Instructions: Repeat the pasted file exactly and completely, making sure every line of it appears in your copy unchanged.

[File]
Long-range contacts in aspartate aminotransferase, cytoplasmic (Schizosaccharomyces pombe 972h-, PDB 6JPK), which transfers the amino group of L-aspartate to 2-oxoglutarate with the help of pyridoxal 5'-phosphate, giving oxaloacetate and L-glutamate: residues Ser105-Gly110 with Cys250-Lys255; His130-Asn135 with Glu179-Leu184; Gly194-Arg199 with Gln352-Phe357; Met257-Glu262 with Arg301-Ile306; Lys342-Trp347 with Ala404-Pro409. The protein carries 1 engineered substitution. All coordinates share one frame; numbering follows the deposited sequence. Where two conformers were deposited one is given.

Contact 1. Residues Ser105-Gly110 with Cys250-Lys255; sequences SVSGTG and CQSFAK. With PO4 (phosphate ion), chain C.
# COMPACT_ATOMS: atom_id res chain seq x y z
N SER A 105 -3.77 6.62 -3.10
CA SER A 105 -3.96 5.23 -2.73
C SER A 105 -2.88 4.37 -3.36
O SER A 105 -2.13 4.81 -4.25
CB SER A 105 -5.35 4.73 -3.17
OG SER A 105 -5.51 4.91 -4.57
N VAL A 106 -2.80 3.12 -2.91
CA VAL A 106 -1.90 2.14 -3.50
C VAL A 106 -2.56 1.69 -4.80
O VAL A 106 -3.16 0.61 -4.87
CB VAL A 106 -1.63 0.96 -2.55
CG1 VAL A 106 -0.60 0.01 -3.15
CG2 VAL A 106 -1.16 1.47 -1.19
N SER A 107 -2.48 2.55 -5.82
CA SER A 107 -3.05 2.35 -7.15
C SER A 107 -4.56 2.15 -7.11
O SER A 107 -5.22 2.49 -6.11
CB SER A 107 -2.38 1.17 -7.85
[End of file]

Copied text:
Long-range contacts in aspartate aminotransferase, cytoplasmic (Schizosaccharomyces pombe 972h-, PDB 6JPK), which transfers the amino group of L-aspartate to 2-oxoglutarate with the help of pyridoxal 5'-phosphate, giving oxaloacetate and L-glutamate: residues Ser105-Gly110 with Cys250-Lys255; His130-Asn135 with Glu179-Leu184; Gly194-Arg199 with Gln352-Phe357; Met257-Glu262 with Arg301-Ile306; Lys342-Trp347 with Ala404-Pro409. The protein carries 1 engineered substitution. All coordinates share one frame; numbering follows the deposited sequence. Where two conformers were deposited one is given.

Contact 1. Residues Ser105-Gly110 with Cys250-Lys255; sequences SVSGTG and CQSFAK. With PO4 (phosphate ion), chain C.
# COMPACT_ATOMS: atom_id res chain seq x y z
N SER A 105 -3.77 6.62 -3.10
CA SER A 105 -3.96 5.23 -2.73
C SER A 105 -2.88 4.37 -3.36
O SER A 105 -2.13 4.81 -4.25
CB SER A 105 -5.35 4.73 -3.17
OG SER A 105 -5.51 4.91 -4.57
N VAL A 106 -2.80 3.12 -2.91
CA VAL A 106 -1.90 2.14 -3.50
C VAL A 106 -2.56 1.69 -4.80
O VAL A 106 -3.16 0.61 -4.87
CB VAL A 106 -1.63 0.96 -2.55
CG1 VAL A 106 -0.60 0.01 -3.15
CG2 VAL A 106 -1.16 1.47 -1.19
N SER A 107 -2.48 2.55 -5.82
CA SER A 107 -3.05 2.35 -7.15
C SER A 107 -4.56 2.15 -7.11
O SER A 107 -5.22 2.49 -6.11
CB SER A 107 -2.38 1.17 -7.85